Expedition and Wilderness Medicine is chosen to provide backstop support for Pen Hadows latest expedition to the pole

The Catlin Arctic Survey

The Catlin Arctic Survey

Pen Hadows latest expedition supported by HRH Prince of Wales is to be supported by the medical resources of Expedition and Wilderness Medicine.


The Catlin Arctic Survey Expedition is an international collaboration between polar explorers and some of the world’s foremost scientific bodies. It seeks to resolve one of the most important environmental questions of our time:

How long will the Arctic Ocean’s sea ice cover remain a permanent feature of our planet?

The team will be travelling on foot, hauling sledges from 80°N 140°W, across 1200-km of disintegrating and shifting sea ice, for around 100 days, in temperatures from 0ºC down to -50°C.

Essential data:

Despite the technological advances of the 20th century, we still only have estimates of the thickness of the sea ice cover on the Arctic Ocean. Travelling across the sea ice, the Catlin Arctic Survey team will take precise measurements of its thickness and density. This will enable the programme’s Science Partners to determine, with a greater degree of accuracy, how long the ice cap will remain. Currently, its predicted meltdown date is anywhere between four and a hundred years from now.

Global significance:

The melting of the sea ice will accelerate climate change, sea level rise and habitat loss on a global scale. Its loss is also a powerful indicator of the effects of human activity on our planet’s natural systems and processes. The Survey’s scientific findings will be taken to the national negotiating teams working to replace the Kyoto Protocol agreement at the UN Climate Change Conference of Parties in Copenhagen in December 2009.

Pioneering technology:

The Catlin Arctic Survey has developed and tested a portable, ice-penetrating radar. This will take continuous and detailed measurements of both the snow and ice layers along the 1200 km route.

Ground-breaking satellite communications equipment, developed specifically for this project, will allow the survey team to transmit their unfolding story directly from the ice to a global audience.



Expedition and Wilderness Medicine Staff Bio: Ceri Williams

Ceri Rhys Williams

Ceri’s passions are people and their behaviours. He believes that concentration on great behaviours is the way for all individuals and teams to reach their true potential.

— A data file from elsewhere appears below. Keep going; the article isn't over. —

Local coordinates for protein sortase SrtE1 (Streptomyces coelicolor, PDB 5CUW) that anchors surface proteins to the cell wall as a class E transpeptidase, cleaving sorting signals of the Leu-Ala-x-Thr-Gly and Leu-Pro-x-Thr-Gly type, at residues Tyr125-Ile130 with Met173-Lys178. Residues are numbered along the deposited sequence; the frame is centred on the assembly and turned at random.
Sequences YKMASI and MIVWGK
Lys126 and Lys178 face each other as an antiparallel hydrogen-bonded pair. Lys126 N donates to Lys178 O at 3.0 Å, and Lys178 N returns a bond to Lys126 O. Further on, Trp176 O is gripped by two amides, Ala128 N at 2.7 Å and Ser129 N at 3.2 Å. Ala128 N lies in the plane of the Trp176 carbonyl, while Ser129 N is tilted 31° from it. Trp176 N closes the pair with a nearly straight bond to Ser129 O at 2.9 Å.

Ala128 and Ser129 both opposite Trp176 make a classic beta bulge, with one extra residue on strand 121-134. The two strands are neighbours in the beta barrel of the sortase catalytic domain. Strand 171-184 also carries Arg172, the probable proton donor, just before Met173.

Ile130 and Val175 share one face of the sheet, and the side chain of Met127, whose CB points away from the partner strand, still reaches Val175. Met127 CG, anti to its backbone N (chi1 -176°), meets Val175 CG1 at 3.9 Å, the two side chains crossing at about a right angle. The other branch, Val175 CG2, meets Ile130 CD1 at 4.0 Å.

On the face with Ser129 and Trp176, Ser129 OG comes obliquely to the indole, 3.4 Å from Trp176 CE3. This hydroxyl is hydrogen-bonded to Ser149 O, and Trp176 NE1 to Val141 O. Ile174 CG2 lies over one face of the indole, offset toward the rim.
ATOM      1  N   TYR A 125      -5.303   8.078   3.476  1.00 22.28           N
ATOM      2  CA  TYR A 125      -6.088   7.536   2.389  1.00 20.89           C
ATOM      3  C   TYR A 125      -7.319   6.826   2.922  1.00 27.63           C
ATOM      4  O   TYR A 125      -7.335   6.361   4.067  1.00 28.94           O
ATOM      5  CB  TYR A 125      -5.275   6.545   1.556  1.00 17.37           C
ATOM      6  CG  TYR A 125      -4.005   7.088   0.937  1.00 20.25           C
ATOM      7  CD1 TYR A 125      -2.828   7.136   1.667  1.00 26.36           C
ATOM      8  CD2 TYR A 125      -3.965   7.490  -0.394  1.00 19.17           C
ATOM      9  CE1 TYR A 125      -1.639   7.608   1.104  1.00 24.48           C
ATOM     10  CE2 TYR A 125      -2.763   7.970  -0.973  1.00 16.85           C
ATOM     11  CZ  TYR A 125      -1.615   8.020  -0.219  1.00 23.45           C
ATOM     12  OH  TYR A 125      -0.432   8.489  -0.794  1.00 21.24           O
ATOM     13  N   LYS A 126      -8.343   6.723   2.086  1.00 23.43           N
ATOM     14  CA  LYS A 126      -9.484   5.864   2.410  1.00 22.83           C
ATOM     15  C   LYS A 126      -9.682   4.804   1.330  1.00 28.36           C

Ceri has spent the past 20 years working as a sports and adventure coach, operating on rivers and in mountain ranges throughout the world. Part of this time was spent serving in the Armed Forces.

Ceri actually spent 22 years in the Royal Marine Commandos specialising in Physical and Adventurous Training. Alongside his service as a soldier he became a British Canoe Union (BCU) Level 5 Coach, earned the Mountain Leader Training Board (MLTB) Mountain Instructor Award (MIA), The Winter Mountain Leader Award (ML Winter). Throughout his commando service he spent numerous winters in northern Norway which played to his strengths. Here in the Arctic he gained considerable travel and survival experience. During his time with the Royal Marines, Ceri also played representative rugby and squash and was a member of the Great Britain Dragon Boating Team, paddling in two World Championships.

Ceri works now as a professional outdoor coach, a personal and team performance coach and an expedition leader. Together with his outdoor qualifications he is a certified practitioner in Neuro Linguistic Programming and is a master practitioner in Hypnotherapy and never ceases to be exited by the power of language in all forms of coaching.

Since leaving the Royal Marines, Ceri has focused on transferring the skills and lessons learnt from operating in high performing teams to the worlds of corporate business and of individual personal development. He has coached at the highest level in organisations such as Diageo, Unilever, Red Bull and Reuters. His personal dynamism, creativity, thoughtfulness and charm combined with his great leadership skills continue to win him plaudits and motivate teams and individuals both in business and the outdoors.

Ceri’s expedition and corporate work conspire to take him away from home a great deal; in the past 12 months Ceri has successful led charity trekking adventures to Mount Kilimanjaro, Mount Kenya, Mount Kinabalo crossed the Continental Divide in Costa Rica, trekked across the Great Wall of China and spent several weeks Charity Dog Sledding in Norway. He remains above all however, a dedicated family man. He has been married to Geraldine for 27 years and together they have two fantastic daughters – Sarah and Katie.

Ceri lives in Devon where he continues to train on a daily basis by swimming, mountain biking and wherever and whenever possible by whitewater kayaking, which remains his first love in the outdoors. Ceri is due to Dog Sled the last degree to the North Pole in April 2009.

Expedition and Wilderness Medicine training team.